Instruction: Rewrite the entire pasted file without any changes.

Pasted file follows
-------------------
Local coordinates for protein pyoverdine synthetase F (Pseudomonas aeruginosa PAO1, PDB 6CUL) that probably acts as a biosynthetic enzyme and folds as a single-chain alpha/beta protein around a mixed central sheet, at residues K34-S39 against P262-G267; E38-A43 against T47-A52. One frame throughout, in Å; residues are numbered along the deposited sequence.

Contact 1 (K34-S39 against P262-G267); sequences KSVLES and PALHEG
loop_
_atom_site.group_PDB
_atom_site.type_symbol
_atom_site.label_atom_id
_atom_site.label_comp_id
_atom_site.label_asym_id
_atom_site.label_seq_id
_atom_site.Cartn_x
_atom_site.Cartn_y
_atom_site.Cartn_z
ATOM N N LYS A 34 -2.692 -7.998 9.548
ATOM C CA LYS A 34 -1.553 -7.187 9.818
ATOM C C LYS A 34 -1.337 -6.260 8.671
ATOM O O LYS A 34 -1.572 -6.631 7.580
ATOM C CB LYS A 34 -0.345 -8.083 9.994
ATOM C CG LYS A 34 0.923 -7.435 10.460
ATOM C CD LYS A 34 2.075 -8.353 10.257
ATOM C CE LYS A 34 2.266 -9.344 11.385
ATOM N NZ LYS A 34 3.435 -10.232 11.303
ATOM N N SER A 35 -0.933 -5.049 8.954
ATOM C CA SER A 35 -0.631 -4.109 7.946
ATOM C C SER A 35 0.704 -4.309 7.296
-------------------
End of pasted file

Local coordinates for protein pyoverdine synthetase F (Pseudomonas aeruginosa PAO1, PDB 6CUL) that probably acts as a biosynthetic enzyme and folds as a single-chain alpha/beta protein around a mixed central sheet, at residues K34-S39 against P262-G267; E38-A43 against T47-A52. One frame throughout, in Å; residues are numbered along the deposited sequence.

Contact 1 (K34-S39 against P262-G267); sequences KSVLES and PALHEG
loop_
_atom_site.group_PDB
_atom_site.type_symbol
_atom_site.label_atom_id
_atom_site.label_comp_id
_atom_site.label_asym_id
_atom_site.label_seq_id
_atom_site.Cartn_x
_atom_site.Cartn_y
_atom_site.Cartn_z
ATOM N N LYS A 34 -2.692 -7.998 9.548
ATOM C CA LYS A 34 -1.553 -7.187 9.818
ATOM C C LYS A 34 -1.337 -6.260 8.671
ATOM O O LYS A 34 -1.572 -6.631 7.580
ATOM C CB LYS A 34 -0.345 -8.083 9.994
ATOM C CG LYS A 34 0.923 -7.435 10.460
ATOM C CD LYS A 34 2.075 -8.353 10.257
ATOM C CE LYS A 34 2.266 -9.344 11.385
ATOM N NZ LYS A 34 3.435 -10.232 11.303
ATOM N N SER A 35 -0.933 -5.049 8.954
ATOM C CA SER A 35 -0.631 -4.109 7.946
ATOM C C SER A 35 0.704 -4.309 7.296